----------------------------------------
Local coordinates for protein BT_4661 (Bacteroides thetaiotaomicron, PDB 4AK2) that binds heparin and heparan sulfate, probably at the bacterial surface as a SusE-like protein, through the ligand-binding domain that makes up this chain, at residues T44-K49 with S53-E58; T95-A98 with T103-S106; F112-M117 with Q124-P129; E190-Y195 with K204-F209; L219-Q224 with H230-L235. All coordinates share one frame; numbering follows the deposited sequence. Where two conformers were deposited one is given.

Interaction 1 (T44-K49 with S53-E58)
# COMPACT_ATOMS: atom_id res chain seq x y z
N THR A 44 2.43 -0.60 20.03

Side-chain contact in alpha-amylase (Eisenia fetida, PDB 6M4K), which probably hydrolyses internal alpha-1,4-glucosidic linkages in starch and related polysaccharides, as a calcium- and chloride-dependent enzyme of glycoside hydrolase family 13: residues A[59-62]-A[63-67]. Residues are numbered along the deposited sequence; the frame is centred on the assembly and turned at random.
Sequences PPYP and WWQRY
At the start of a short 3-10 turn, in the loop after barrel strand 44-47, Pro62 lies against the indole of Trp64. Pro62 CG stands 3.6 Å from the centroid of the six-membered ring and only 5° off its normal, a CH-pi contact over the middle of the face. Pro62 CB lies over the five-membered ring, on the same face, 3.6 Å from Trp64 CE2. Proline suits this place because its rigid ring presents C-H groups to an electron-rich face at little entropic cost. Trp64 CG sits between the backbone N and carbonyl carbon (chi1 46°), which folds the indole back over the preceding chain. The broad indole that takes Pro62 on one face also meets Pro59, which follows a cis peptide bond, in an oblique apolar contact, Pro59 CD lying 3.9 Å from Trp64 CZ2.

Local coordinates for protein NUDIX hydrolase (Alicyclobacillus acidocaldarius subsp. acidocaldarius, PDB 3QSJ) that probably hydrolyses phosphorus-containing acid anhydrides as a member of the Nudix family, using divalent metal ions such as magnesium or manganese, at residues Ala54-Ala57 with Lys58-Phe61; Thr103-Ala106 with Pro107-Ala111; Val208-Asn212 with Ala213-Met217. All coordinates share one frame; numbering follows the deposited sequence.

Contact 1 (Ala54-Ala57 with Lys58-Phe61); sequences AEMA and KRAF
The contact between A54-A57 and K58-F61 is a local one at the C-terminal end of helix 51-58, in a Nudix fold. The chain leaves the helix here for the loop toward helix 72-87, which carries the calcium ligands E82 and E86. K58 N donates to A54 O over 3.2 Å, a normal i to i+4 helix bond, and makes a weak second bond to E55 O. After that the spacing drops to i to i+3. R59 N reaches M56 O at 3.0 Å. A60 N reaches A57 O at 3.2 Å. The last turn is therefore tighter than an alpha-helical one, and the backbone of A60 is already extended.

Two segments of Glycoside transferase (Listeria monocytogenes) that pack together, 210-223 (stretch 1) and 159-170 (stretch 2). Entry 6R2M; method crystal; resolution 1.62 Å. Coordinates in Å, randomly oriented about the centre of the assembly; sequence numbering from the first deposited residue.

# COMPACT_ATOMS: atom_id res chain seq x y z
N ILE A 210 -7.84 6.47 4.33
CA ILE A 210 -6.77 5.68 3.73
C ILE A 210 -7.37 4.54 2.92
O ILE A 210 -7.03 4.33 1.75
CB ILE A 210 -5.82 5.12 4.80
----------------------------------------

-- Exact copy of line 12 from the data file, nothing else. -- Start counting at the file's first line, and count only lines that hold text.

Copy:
# COMPACT_ATOMS: atom_id res chain seq x y z